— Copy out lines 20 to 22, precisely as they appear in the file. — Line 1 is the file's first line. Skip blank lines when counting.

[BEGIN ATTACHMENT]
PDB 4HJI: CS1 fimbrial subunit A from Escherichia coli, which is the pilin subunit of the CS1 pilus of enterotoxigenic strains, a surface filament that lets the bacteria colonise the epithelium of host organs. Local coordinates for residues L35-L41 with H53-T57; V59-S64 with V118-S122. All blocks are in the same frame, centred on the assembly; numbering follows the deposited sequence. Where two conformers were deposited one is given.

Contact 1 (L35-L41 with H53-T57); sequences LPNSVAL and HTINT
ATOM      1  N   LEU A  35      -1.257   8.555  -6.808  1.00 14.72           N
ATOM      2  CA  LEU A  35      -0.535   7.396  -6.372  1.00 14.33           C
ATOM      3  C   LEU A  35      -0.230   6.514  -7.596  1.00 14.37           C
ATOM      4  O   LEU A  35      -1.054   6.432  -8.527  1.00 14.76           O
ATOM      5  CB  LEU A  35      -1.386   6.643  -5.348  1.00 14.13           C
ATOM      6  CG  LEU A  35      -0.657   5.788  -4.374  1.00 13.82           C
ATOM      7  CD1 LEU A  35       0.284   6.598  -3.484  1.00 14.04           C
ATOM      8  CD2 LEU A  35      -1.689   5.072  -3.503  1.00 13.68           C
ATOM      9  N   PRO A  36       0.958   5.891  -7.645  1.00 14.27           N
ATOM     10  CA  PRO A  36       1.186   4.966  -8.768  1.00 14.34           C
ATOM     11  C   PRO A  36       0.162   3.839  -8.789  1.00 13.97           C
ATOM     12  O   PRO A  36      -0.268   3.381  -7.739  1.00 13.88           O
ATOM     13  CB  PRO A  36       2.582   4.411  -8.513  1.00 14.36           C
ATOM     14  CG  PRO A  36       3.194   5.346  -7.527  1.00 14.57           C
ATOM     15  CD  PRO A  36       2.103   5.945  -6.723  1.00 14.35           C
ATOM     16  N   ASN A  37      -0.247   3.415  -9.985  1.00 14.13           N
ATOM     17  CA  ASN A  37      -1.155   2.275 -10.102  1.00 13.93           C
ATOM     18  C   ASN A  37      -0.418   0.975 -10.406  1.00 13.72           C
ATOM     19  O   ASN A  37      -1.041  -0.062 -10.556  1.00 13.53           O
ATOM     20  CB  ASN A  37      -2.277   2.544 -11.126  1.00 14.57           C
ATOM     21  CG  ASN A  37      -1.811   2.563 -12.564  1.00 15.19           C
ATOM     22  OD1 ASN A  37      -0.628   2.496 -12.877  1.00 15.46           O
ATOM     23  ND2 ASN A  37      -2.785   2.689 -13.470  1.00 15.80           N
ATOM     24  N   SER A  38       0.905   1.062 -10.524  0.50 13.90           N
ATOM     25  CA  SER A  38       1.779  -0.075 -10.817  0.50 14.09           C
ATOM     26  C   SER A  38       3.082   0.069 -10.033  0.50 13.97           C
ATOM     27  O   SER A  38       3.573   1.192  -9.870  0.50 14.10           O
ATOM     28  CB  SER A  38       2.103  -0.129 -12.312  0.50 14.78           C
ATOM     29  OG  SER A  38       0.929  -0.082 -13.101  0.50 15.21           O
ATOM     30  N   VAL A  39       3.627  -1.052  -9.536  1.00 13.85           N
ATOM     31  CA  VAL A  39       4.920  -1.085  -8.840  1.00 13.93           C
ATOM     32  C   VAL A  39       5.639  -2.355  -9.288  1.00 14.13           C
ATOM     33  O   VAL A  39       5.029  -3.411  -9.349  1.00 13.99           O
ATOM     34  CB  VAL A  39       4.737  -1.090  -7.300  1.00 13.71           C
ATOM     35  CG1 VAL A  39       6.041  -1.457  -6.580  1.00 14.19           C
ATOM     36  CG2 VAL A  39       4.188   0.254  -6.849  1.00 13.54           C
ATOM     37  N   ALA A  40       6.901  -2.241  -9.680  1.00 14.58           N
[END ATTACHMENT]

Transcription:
ATOM     18  C   ASN A  37      -0.418   0.975 -10.406  1.00 13.72           C
ATOM     19  O   ASN A  37      -1.041  -0.062 -10.556  1.00 13.53           O
ATOM     20  CB  ASN A  37      -2.277   2.544 -11.126  1.00 14.57           C